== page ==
with one hand while holding the brake.

Climb vs. Conventional Milling
When milling, one should be aware of the difference between conventional, and climb
milling. In conventional milling, the workpiece is fed into the rotation of the cutter. This
type of cut requires lower forces and is preferred for roughing cuts. In climb milling, the
work moves with the rotation of the cutter. This produces a better finish. It is not
recommended if the workpiece cannot be held securely or cannot support high forces.




                                  Conventional Milling




                                      Climb Milling
Calculating Speeds and Feeds
Cutting speed refers to the speed at which the tool point of the cutter moves with respect
to the work measured in feet per minute. Feed is the rate at which the work moves into
the cutter measured in feed per tooth revolution. Feeds and speeds affect the time to
finish a cut, tool life, finish of the machined surface and power required of the machine.

The cutting speed is mostly determined by the material to be cut and the material of the
tool. To find the right speed for any task, refer to the Machinery's Handbook or other
reference. To calculate the proper spindle speed, divide the desired cutting speed by the
circumference of the tool expressed in feet. The feed rate depends on the width and depth
of cut, finish desired and many other variables. To calculate the desired feed setting from
the feed rate, multiply feed per tooth per revolution by number of teeth and rpm of the
spindle.

Setting Spindle Speed
Spindle speed is varied by changing the geometry of the drive train. On many modern
machines, it can be adjusted continuously with a hand crank. The spindle must be turning
to make the adjustment. A dial indicator reads the speed in rpm.

The spindle speed dial indicator shown above has two scales, one for low range, and one
for high range. The machine is switched between ranges with a lever. Sometimes, the
spindle must be rotated slightly to allow the gears to mate properly.

Using an Edge Finder
Before doing precise work on a milling machine, one must locate the edges of a part
accurately. An edgefinder is designed to help you do this. An edgefinder is composed of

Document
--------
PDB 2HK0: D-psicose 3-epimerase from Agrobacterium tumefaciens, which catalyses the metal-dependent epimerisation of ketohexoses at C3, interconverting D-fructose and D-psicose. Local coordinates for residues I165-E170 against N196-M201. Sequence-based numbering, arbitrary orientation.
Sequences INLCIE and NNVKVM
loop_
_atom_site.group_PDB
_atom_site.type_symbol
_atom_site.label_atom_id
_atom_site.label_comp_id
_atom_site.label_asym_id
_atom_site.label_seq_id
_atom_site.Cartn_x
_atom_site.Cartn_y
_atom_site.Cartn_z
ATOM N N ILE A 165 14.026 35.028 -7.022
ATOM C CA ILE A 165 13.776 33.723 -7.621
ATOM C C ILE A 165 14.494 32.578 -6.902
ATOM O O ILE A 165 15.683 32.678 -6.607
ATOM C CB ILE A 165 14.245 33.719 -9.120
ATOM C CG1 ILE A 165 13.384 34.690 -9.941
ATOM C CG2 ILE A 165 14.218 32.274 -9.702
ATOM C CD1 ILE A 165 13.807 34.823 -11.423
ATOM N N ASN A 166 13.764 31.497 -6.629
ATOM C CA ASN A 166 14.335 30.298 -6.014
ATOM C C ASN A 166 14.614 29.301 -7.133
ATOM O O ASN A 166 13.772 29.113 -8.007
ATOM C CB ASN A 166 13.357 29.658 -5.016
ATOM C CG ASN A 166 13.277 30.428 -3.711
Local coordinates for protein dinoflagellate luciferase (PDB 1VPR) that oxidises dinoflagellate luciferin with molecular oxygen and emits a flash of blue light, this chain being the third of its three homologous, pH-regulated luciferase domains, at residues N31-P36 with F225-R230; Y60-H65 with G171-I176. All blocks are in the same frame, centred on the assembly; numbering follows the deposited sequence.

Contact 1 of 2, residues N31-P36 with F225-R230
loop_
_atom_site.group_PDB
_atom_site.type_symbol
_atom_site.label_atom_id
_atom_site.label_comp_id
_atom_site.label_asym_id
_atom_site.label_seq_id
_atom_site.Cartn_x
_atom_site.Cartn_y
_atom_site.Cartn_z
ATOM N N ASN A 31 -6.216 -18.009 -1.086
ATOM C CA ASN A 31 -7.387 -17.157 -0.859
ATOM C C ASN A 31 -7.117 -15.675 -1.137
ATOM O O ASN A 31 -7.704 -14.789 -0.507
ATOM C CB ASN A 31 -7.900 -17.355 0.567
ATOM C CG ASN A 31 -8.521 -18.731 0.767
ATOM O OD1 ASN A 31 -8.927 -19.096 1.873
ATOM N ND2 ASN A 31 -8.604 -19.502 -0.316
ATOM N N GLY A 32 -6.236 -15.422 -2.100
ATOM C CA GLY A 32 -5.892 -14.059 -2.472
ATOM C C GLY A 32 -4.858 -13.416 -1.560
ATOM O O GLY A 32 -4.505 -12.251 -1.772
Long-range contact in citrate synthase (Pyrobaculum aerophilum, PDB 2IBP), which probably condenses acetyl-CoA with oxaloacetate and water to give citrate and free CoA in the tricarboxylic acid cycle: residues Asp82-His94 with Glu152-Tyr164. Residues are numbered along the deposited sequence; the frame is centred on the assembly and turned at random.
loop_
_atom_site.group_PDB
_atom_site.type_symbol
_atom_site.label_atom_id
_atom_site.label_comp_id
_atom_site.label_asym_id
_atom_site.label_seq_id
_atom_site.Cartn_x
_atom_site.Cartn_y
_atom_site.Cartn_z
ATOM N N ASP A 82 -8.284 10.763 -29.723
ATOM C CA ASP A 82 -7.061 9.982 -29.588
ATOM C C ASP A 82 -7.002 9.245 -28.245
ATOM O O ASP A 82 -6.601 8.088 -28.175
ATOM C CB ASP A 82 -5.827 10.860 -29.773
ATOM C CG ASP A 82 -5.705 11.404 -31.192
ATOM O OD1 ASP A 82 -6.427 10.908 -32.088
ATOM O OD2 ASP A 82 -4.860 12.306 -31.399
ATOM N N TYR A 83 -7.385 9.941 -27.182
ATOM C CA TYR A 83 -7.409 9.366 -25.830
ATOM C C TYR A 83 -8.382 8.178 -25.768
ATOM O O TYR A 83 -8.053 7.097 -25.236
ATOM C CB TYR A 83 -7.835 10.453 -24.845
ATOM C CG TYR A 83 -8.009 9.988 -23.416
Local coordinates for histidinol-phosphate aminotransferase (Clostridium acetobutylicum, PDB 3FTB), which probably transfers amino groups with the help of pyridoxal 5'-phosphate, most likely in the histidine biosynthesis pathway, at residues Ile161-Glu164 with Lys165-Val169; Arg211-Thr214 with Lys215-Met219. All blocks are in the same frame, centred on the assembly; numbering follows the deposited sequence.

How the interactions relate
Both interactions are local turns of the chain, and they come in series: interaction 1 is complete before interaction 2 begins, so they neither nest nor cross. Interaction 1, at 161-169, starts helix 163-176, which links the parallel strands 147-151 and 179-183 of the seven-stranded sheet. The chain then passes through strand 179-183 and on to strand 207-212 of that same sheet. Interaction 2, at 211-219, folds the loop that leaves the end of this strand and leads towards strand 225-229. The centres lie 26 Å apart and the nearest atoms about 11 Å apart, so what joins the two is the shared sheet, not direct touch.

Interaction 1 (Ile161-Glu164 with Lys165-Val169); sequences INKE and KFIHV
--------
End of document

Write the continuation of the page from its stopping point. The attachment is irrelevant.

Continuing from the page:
two concentric cylinders, spring loaded together. To use it, offset the two halves slightly
so that there is a wobble as it spins. Then, move the part into the tool slowly. The edge
finder will center up, then break out of concentricity suddenly. At that point, reset the dial
indicator or digital readout for that axis of the machine to a value equal the radius of the
edgefinder. Repeat the process at least once.

Using the Micrometer Dials
Most milling machine manual feeds are equipped with dial indicators. If you know how
far you want to feed the bed, you can set the dial indicator to that number (in thousandths
of an inch). Just turn the locking ring counterclockwise to free the dial indicator, set the
dial, and lock in the setting. Be certain that the backlash in the mechanism driving the
table is taken up prior to setting the dial indicator.
Many modern machines have digital readouts. These are preferred since they measure the
bed position directly so you need not be concerned with backlash. They also readout bed
position in metric units if desired.

Squaring Stock
To create a square corner on a part, first orient an already finished edge vertically in the vise
and clamp lightly onto the part. Set a machinist's square against the finished edge and the
bottom of the vise. Lightly tap the part with a plastic hammer to align it with the square. Clamp
the vise down securely. Now the top edge of the part is ready to be milled to horizontal.

Face Milling
It is often necessary to create a flat face on a large part. This can be done best with a
facing cutter. Select a cutter about one inch wider than the workpiece so that the facing
can be accomplished in one pass.


Milling Slots
End mills are designed to cut square slots. They will produce a slot to within two
onethousandths of an inch in one pass. If greater accuracy is required, use an end mill a
little smaller than the desired slot. Measure the slot produced and open it to the desired
dimension with a second pass. The following clip shows and end mill cutting a slot. Note
that the depth of cut is approximately equal to the diameter of the cutter.
Advanced Work Holding
To hold round stock more securely in a vise, use a v-block. The work can be held
vertically or horizontally.

Round stock often cannot be held securely in the vise without damaging the work. A
collet block is designed to hold round stock. Square collet blocks allow the part to be
indexed to put in features at 90 degree increments. To mill features at 60 degree
increments, use a hexagonal block.

A workpiece can be set up easily when the desired features are parallel with or
perpendicular to the workpiece edges. When the features are at an angle to the edges,
more ingenuity is required. Here, an angle plate is used to set the position of a vise within
a vise. Thus a slot can be milled into a workpiece at any desired angle.

 Some parts don't fit well into a vise. These parts can be secured directly to the bed of the
machine with hold down clamps. It is good practice to create a gap between the bed and
the work with parallels. The clamps should be tilted down slightly into the work.

 To create circular features on a mill, a rotary table can be installed onto the bed. The
table allows the workpiece to be rotated. A dial indicator allows precise control of the
angle of rotation.